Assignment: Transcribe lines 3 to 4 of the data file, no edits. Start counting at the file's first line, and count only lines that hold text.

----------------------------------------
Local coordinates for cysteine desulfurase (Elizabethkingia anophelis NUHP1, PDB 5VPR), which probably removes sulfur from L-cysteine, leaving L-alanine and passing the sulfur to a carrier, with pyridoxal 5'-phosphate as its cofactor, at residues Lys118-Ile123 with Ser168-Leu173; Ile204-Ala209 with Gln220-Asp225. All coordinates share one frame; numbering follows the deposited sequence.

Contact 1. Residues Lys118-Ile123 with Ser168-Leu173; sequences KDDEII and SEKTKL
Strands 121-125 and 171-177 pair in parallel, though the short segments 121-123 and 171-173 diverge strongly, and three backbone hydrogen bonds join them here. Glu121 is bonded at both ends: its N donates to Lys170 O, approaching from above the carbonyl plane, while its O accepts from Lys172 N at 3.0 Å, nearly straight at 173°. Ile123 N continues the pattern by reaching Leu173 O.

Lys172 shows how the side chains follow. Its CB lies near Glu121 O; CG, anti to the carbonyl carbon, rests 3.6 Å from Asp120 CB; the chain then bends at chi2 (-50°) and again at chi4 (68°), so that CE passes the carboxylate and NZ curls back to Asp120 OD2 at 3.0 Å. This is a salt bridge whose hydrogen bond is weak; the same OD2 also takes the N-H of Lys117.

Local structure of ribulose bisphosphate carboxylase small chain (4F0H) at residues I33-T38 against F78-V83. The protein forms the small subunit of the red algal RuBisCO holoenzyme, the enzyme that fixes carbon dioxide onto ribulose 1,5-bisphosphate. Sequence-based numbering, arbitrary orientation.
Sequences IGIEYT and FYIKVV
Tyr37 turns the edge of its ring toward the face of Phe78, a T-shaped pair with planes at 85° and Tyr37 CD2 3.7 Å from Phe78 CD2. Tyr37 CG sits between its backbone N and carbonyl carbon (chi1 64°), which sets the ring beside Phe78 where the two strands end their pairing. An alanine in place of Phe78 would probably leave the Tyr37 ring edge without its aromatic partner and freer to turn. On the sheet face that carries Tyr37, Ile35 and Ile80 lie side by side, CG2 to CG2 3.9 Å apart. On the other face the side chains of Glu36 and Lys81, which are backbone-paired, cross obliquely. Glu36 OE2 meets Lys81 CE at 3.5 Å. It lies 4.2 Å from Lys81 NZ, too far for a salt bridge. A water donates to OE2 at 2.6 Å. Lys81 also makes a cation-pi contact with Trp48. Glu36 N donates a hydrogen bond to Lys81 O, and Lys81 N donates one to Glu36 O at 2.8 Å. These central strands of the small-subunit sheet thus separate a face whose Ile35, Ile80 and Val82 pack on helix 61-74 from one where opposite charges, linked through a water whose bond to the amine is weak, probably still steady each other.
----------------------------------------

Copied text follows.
Strands 121-125 and 171-177 pair in parallel, though the short segments 121-123 and 171-173 diverge strongly, and three backbone hydrogen bonds join them here. Glu121 is bonded at both ends: its N donates to Lys170 O, approaching from above the carbonyl plane, while its O accepts from Lys172 N at 3.0 Å, nearly straight at 173°. Ile123 N continues the pattern by reaching Leu173 O.

Lys172 shows how the side chains follow. Its CB lies near Glu121 O; CG, anti to the carbonyl carbon, rests 3.6 Å from Asp120 CB; the chain then bends at chi2 (-50°) and again at chi4 (68°), so that CE passes the carboxylate and NZ curls back to Asp120 OD2 at 3.0 Å. This is a salt bridge whose hydrogen bond is weak; the same OD2 also takes the N-H of Lys117.